Leaf Bug Identification

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The name "leaf bug" applies to several insects that either resemble leaves or live on them. Tropical walking stick relatives in the family Phyllidae, called leaf bugs, have flattened bodies that resemble leaves. In North America, "leaf bug" refers to two families of true bugs, Capsidae and Tingidae, that live on leaves and suck their juices. A third family of plant-feeding bugs is the ash-gray leaf bugs. Flatid leaf bugs native to Madagascar resemble puffs of wool when young. Finally, katydids are sometimes called leaf bugs.

Phyllid Leaf Bugs

  • Occasionally kept as pets, these leaf insects are native from India to the Fiji Islands, and about 30 species exist. Almost 2 1/2 inches long, they mimic leaves so closely in color and shape that the wings appear to have midribs and veins as well as natural-looking leaf margin irregularities and discolorations. Males and females have different shapes. Males have narrow bodies and can fly, and females are broad and flattened, with large forewings extending completely over the abdomen. They can't fly.

Capsid Leaf Bugs

  • The entire family Capsidae, formerly known as Miridae, can be called leaf bugs or plant bugs. They are characterized by two main cells formed by wing veins in the outer set of wings. They are usually small and slender and often brightly colored, with over 250 kinds native to North America. One of the commonest leaf bugs is the four-lined leaf bug, found throughout the U.S. east of the Rockies. Immature insects are red, and adults are orange-yellow with green wings marked with four black stripes. They suck sap from a wide variety of plants, including gooseberries and currants.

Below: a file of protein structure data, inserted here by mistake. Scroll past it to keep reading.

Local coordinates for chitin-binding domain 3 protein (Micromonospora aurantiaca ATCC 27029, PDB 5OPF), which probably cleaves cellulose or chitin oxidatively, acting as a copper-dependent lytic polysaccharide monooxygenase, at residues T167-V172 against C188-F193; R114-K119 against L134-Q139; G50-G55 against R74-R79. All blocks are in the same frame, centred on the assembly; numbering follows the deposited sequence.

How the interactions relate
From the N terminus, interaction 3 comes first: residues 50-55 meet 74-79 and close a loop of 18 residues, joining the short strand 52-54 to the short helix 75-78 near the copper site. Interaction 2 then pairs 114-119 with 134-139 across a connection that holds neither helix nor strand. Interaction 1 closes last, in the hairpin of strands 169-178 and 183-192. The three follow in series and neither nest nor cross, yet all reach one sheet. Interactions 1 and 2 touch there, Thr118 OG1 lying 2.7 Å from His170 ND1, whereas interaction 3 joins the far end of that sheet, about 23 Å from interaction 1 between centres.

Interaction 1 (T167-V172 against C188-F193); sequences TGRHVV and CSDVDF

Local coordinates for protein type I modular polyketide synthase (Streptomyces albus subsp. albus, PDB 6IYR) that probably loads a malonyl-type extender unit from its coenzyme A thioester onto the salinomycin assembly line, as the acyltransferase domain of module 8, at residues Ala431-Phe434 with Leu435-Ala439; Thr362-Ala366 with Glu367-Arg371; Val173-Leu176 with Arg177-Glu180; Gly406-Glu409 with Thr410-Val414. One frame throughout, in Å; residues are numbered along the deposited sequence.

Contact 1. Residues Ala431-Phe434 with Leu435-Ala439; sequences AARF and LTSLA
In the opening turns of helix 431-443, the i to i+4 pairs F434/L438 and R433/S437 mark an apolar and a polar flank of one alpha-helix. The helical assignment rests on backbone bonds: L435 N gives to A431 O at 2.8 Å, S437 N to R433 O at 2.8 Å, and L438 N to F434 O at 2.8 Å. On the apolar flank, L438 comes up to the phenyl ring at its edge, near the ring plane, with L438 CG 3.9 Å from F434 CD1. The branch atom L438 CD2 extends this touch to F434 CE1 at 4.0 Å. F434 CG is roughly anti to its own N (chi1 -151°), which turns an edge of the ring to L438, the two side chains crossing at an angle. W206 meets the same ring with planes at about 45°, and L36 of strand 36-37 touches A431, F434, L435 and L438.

Ash-Gray Leaf Bugs

  • Belonging to the true bug family Piesmatidae, ash-gray leaf bugs are less than a quarter of an inch long. Yellowish-gray in color, they have lacelike patterning at the base of the forewings and short spines between the eyes and antennae. They feed on sap of herbaceous weeds, especially pigweed. They hibernate during the winter under tree bark and are native to the Great Lakes region.

Other Leaf Bugs

  • Flatid leaf bugs, related to leafhoppers and treehoppers, have very different immature and adult forms. Adults are pink to pinkish-green and flattened from side to side, and resemble flower petals. Immature nymphs extrude long white filaments of wax from their backs that curl and fork, hiding their bodies from view. These Madagascan leaf bugs also suck plant sap. Some katydids closely resemble leaves. These grasshopper relatives have strong chewing mouthparts and feed primarily on leaves. They are common in the U.S., but the katydids that most closely mimic leaves live in the American tropics. Katydids have long antennae, leathery forewings and long hind legs for jumping. Male katydids sing at night.

References

  • Photo Credit webguzs/iStock/Getty Images
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